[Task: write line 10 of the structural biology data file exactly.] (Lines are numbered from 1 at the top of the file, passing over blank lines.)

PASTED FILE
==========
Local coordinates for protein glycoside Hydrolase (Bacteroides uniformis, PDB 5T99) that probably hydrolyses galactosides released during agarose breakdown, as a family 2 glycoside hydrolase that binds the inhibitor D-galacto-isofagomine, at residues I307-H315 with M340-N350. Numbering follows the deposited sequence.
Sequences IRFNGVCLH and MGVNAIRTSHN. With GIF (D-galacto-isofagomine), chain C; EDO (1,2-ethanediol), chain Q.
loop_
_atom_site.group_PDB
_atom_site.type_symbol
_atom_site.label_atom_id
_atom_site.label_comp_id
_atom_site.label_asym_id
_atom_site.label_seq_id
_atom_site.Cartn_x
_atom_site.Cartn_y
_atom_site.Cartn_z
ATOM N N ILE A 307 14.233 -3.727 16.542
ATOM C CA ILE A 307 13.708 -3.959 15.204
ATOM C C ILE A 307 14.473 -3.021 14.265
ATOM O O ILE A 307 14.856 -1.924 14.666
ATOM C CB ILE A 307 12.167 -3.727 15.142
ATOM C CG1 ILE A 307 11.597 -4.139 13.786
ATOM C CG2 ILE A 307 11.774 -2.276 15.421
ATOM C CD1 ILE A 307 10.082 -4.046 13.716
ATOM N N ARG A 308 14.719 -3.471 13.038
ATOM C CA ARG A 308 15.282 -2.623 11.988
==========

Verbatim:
_atom_site.Cartn_x